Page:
Nutritional intake in children with renal insufficiency: a report of the growth failure in children with renal diseases study.

Published

Journal Article

OBJECTIVE: This study was designed to assess sequentially the nutrient intake in children with chronic renal insufficiency and its relationship to body size, the level of renal failure, and growth velocity. METHODS: The nutrient intake from 401 4-day food records obtained from 120 children with renal insufficiency over a 6-month observation period was analyzed. The height and weight were measured at the beginning and end of the observation period. The glomerular filtration rate was estimated from the height and serum creatinine. RESULTS: The mean caloric intake in these children was 80 +/- 23% (mean +/- SD) of the Recommended Dietary Allowance (RDA) for age. Fifty-six percent of the food records obtained from these children revealed a caloric intake that was less than 80% of the RDA. Caloric intake expressed as the %RDA for age decreased with increasing age. However, the mean caloric intake when factored by body weight was in the normal range. There was no correlation between caloric intake and height velocity. The mean protein intake in these children was 153 +/- 53% of the RDA. Further, 45% of the food records indicated a protein intake greater than 150% of the RDA. There was no relationship between the degree of renal insufficiency and caloric or protein intake. Calcium, vitamin, and zinc intakes were also low. CONCLUSIONS: Children with chronic renal failure consume less calories than their age matched peers, but the majority of these children appear to ingest adequate amounts for their body mass. This reduction in caloric intake occurs early in renal insufficiency. They also ingest inadequate amounts of calcium, zinc, vitamin B6, and folate.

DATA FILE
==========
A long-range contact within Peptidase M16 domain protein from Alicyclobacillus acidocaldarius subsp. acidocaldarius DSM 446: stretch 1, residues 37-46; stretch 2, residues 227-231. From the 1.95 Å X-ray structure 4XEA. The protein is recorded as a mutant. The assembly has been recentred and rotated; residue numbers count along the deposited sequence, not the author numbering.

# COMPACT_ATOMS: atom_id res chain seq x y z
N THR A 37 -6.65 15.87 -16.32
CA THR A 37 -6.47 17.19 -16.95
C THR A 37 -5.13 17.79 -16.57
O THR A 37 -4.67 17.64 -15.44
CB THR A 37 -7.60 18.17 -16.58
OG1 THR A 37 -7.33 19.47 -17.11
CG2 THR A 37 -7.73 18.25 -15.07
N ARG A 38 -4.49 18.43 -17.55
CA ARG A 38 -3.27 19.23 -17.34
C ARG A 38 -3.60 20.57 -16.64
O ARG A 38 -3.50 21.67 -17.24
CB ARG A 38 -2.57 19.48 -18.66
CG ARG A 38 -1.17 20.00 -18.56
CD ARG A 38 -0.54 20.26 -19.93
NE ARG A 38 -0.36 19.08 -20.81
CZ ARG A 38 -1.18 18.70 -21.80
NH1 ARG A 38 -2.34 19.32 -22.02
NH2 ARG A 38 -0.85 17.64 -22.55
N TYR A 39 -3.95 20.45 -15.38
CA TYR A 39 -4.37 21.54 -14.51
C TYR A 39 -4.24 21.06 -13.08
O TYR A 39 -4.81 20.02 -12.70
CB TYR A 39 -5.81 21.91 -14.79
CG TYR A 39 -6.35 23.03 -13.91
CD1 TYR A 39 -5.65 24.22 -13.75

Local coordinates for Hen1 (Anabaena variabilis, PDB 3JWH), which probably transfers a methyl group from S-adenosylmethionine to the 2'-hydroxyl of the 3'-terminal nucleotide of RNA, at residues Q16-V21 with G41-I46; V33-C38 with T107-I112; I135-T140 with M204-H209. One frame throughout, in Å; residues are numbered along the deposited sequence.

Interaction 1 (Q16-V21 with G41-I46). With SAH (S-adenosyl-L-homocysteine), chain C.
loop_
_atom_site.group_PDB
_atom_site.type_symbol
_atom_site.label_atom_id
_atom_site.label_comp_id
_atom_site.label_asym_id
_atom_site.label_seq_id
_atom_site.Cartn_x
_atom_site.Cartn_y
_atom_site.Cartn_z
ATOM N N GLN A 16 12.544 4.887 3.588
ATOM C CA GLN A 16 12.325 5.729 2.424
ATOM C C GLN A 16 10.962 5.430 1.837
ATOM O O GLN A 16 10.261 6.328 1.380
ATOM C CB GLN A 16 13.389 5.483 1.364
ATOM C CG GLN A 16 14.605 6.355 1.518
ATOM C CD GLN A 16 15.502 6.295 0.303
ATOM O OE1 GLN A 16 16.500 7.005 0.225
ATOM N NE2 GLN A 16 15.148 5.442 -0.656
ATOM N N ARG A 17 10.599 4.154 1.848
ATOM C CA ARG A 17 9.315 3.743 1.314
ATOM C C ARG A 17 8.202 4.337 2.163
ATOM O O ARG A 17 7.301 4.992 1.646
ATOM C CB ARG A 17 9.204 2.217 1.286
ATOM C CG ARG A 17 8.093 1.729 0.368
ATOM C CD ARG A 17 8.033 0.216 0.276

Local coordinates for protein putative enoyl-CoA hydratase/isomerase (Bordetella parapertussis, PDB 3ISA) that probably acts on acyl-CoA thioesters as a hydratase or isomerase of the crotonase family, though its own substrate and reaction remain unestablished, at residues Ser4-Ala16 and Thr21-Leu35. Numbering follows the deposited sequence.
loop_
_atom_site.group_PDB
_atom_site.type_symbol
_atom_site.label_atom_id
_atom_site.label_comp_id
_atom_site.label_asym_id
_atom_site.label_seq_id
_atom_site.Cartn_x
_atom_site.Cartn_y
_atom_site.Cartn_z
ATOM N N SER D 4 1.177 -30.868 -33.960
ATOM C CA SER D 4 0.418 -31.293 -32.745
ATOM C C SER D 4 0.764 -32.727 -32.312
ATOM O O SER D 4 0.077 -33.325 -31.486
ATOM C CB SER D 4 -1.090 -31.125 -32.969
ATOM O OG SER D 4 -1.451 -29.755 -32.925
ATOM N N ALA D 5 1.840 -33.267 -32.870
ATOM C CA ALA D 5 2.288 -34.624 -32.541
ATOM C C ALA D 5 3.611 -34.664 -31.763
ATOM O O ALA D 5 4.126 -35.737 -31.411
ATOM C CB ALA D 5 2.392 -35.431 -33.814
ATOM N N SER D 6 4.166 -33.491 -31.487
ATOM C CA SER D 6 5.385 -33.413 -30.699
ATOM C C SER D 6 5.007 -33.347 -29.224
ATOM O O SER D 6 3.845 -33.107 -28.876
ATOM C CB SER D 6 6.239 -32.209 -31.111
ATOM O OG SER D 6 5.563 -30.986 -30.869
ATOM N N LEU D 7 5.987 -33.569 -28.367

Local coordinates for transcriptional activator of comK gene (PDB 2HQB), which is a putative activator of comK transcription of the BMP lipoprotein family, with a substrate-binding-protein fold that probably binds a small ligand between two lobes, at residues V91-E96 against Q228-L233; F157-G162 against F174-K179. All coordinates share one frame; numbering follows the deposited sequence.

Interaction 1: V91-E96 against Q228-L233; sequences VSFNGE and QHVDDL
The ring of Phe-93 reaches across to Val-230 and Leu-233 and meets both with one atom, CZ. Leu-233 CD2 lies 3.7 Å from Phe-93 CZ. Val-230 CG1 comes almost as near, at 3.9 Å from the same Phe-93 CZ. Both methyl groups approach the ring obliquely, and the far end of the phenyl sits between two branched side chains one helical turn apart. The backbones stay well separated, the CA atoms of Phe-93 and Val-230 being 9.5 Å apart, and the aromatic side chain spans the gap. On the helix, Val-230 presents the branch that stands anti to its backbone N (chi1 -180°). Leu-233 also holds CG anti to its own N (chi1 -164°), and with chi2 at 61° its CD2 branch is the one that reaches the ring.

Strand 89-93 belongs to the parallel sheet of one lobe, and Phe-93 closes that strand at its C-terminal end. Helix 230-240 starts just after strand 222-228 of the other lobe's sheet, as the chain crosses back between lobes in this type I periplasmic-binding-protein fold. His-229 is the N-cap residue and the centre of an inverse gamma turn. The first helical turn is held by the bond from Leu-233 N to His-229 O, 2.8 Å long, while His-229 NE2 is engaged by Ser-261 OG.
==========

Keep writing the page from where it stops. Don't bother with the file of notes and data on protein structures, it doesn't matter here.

Full Text

Duke Authors

Cited Authors

  • Foreman, JW; Abitbol, CL; Trachtman, H; Garin, EH; Feld, LG; Strife, CF; Massie, MD; Boyle, RM; Chan, JC

Published Date

  • December 1996

Published In

Volume / Issue

  • 15 / 6

Start / End Page

  • 579 - 585

PubMed ID

  • 8951735

Pubmed Central ID

  • 8951735

International Standard Serial Number (ISSN)

  • 0731-5724

Digital Object Identifier (DOI)

  • 10.1080/07315724.1996.10718633

Language

  • eng

Conference Location

  • United States